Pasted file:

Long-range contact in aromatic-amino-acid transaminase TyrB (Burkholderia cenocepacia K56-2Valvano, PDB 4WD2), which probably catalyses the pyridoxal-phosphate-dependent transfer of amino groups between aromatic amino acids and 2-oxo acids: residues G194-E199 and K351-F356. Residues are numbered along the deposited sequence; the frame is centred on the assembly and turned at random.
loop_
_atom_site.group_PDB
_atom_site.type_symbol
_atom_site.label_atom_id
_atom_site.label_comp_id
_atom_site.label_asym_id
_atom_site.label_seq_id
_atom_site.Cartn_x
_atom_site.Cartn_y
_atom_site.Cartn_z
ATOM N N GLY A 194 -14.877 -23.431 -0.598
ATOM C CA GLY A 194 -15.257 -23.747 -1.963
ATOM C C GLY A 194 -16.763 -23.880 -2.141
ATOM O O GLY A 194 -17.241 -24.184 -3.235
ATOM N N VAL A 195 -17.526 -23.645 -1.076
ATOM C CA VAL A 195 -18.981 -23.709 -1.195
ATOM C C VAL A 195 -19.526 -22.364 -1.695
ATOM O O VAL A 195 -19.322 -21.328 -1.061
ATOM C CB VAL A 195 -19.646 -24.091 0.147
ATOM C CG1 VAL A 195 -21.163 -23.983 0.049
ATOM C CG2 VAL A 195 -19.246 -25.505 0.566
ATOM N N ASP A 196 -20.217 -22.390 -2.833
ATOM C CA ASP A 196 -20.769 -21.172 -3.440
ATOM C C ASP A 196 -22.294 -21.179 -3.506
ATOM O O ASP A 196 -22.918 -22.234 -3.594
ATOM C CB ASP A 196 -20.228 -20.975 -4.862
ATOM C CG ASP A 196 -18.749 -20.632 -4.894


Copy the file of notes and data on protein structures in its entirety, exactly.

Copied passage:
Long-range contact in aromatic-amino-acid transaminase TyrB (Burkholderia cenocepacia K56-2Valvano, PDB 4WD2), which probably catalyses the pyridoxal-phosphate-dependent transfer of amino groups between aromatic amino acids and 2-oxo acids: residues G194-E199 and K351-F356. Residues are numbered along the deposited sequence; the frame is centred on the assembly and turned at random.
loop_
_atom_site.group_PDB
_atom_site.type_symbol
_atom_site.label_atom_id
_atom_site.label_comp_id
_atom_site.label_asym_id
_atom_site.label_seq_id
_atom_site.Cartn_x
_atom_site.Cartn_y
_atom_site.Cartn_z
ATOM N N GLY A 194 -14.877 -23.431 -0.598
ATOM C CA GLY A 194 -15.257 -23.747 -1.963
ATOM C C GLY A 194 -16.763 -23.880 -2.141
ATOM O O GLY A 194 -17.241 -24.184 -3.235
ATOM N N VAL A 195 -17.526 -23.645 -1.076
ATOM C CA VAL A 195 -18.981 -23.709 -1.195
ATOM C C VAL A 195 -19.526 -22.364 -1.695
ATOM O O VAL A 195 -19.322 -21.328 -1.061
ATOM C CB VAL A 195 -19.646 -24.091 0.147
ATOM C CG1 VAL A 195 -21.163 -23.983 0.049
ATOM C CG2 VAL A 195 -19.246 -25.505 0.566
ATOM N N ASP A 196 -20.217 -22.390 -2.833
ATOM C CA ASP A 196 -20.769 -21.172 -3.440
ATOM C C ASP A 196 -22.294 -21.179 -3.506
ATOM O O ASP A 196 -22.918 -22.234 -3.594
ATOM C CB ASP A 196 -20.228 -20.975 -4.862
ATOM C CG ASP A 196 -18.749 -20.632 -4.894